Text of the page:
I just read an article in the most recent Curve magazine issue (which was themed around the concept of lesbian families) called “Back to School: How to Choose an LGBT-positive school for your child.” This article was mostly written from the perspective of queer parents choosing a school for their child of whatever gender or orientation, based on the priority of finding an environment that is LGBT-affirming. The article suggests approaching potential schools with a checklist of questions such as “do school forms specify ‘parent/guardian’ rather than ‘mother/father’?…Are any teachers out?…How does the school address issues of gender diversity?…Does the school encourage or support gender-diverse expressions and play?”. Obviously, things have changed a lot since I was in elementary school, and I’m glad to see it.
I’m not sure why exactly, but I had imagined parents and schools as somehow separate, unable to talk to each other except through legislation and the occasional obligatory parent-teacher interview. My experience in the Canadian system was also one of being in public schools, never religious schools or private schools. I get the sense that community and accountability may be conceived differently in those environments. This article inspired me to think differently about the transformative power of education in queer issues and beyond, by helping me to realize that LGBT parents approaching schools to express their expectations and their child’s needs can be a form of activism.
If parents evaluate a number of schools that don’t meet their criteria for being an affirmative place, they have still raised awareness in those institutions about a set of specific questions which could be turned into school policies. And anyway, as one contributor to the article, Andra Oshinsky, notes “more often than not, [the] parents end up in the situation of having to move the school forward, rather than having the luxury of picking a school that’s perfect to begin with.” Though it may not be that most families have the options, the means, or the social status to be choosy with schools, those who are fortunate enough to vet schools for their queer-positivity are creating new relationships of accountability. They’re saying that there are queer families in the community who are owed equal consideration by schools. Their quality of life cannot be justified as less important just because there may appear to be fewer of them. Schools don’t just have to account for the gender and sexual diversity of their students, whose needs as young people on the subordinate side of the student/teacher authority relationship can sometimes be ignored with relative impunity. Schools also have to attend to queer adult tax-paying community members with kids—straight kids, queer kids, all kinds of kids.
Urging readers to think “big-picture,” the Curve article also acknowledges that a student’s needs from their education environment will change as they age, pointing out that schools which are affirming of a child’s family may be most important in the earlier years, whereas issues pertaining to the child’s individual identity may become driving factors later on. The article offers a hypothetical scenario where “a teenage male of color who has been adopted by white lesbian moms… may want to go to a school where he isn’t an ethnic minority.” While it would be totally counterproductive to anti-oppressive politics to assume that there would naturally be any antipathy to queer families from a community of color, I wonder if Curve’s parental advice could go a little farther to acknowledge that the family may not just face a choice between which school district has more queer families or more families of color. They may also have to deal with the fact that it can be harder sometimes for a person of color to be out about his gay moms in communities of color that are fighting their own political battles. (I’m thinking again here of all those ideas about intersectionality, interlocking oppressions, etc. that I’ve mentioned in previous posts.)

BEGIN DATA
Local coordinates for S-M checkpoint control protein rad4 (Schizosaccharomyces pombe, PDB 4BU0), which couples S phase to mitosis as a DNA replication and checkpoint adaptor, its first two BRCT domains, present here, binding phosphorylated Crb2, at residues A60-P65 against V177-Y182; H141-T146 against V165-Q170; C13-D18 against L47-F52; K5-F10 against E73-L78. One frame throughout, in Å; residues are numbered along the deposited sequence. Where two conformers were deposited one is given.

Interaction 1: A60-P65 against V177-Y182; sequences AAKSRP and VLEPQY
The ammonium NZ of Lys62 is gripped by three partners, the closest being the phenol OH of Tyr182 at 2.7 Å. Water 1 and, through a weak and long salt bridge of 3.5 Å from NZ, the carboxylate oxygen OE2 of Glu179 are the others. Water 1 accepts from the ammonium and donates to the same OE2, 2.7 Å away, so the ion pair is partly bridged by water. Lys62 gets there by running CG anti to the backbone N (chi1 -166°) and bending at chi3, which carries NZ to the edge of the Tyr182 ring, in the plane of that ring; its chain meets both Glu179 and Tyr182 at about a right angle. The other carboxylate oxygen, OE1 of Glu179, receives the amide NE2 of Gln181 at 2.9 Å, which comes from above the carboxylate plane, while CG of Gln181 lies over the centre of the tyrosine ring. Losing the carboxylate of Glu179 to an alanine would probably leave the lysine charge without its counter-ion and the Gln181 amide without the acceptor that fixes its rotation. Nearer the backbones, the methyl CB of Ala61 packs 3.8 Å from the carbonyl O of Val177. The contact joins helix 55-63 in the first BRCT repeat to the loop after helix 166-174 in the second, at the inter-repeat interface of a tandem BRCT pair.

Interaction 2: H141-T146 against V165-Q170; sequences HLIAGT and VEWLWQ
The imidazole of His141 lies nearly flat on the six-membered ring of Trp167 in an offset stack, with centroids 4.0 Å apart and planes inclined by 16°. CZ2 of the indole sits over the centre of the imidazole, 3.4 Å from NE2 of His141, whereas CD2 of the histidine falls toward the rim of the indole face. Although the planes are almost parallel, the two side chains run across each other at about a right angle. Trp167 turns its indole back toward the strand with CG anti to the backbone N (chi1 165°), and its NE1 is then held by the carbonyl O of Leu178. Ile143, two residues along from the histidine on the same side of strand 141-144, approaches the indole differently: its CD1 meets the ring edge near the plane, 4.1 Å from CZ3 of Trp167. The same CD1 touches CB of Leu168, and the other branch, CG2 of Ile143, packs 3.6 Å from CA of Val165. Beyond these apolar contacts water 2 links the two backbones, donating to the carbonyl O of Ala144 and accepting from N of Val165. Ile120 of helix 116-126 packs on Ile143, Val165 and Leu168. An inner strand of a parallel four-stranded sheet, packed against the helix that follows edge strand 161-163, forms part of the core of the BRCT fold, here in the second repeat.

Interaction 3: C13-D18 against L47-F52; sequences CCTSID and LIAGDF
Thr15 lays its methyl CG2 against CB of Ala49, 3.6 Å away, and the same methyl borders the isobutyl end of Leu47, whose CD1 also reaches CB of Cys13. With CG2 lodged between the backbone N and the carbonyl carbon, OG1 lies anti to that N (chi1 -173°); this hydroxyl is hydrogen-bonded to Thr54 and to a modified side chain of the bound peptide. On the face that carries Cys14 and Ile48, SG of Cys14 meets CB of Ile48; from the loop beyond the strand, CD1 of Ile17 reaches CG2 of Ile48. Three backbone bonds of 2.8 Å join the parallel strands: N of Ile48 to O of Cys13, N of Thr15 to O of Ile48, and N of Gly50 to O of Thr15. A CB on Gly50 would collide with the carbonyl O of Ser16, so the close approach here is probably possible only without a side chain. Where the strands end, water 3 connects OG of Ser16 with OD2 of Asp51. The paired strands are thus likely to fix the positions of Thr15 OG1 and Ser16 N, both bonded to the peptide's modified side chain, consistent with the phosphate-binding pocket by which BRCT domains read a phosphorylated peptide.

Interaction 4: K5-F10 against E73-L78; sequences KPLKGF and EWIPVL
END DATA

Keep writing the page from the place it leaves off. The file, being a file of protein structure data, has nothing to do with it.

I wonder, too, about this ubiquitous tacking of the T onto LGB, and what that means for choosing an affirming school. Just as the article implied with its example of a non-white student with queer parents, a positive environment for one minoritized identity is no guarantee of a positive environment for another. (I say “minoritized” instead of “minority” because I don’t think that fewer numbers can justify less social attention to quality of life, and if you added the numbers of so-called “minority” peoples together, you would far outweigh the “majority.”) In the Venn diagram of life, trans* interests and needs don’t overlap wholly with LGB ones. A school which sees itself as “gay positive” doesn’t necessarily have the resources or infrastructure (the bathroom debates rage on) to provide the same level of support for trans* kids.
And what about straight parents with not-straight kids? If they’re inclined to collaborate in making safer spaces, they could also apply pressure to schools in this way. So could other parents, guardians, and families as a way of working in solidarity with gender and sexually diverse families and students.
As I was writing this post, my fiancée peeked over my shoulder and pointed out that the downside to a trend in school selectivity could be that homophobic parents could use the same set of questions to avoid schools that would broaden the viewpoints that their children receive at home. Their discrimination could contribute to a wider separation between ideological camps. My tongue-in-cheek response to her was that, since bigoted thinking is lazy thinking—a way to avoid critical reflection and paying attention to the experiences of others—I can only hope that those who use it as a weapon against gender and sexually diverse families won’t bother expending the effort to make sure their schools don’t open any closed minds.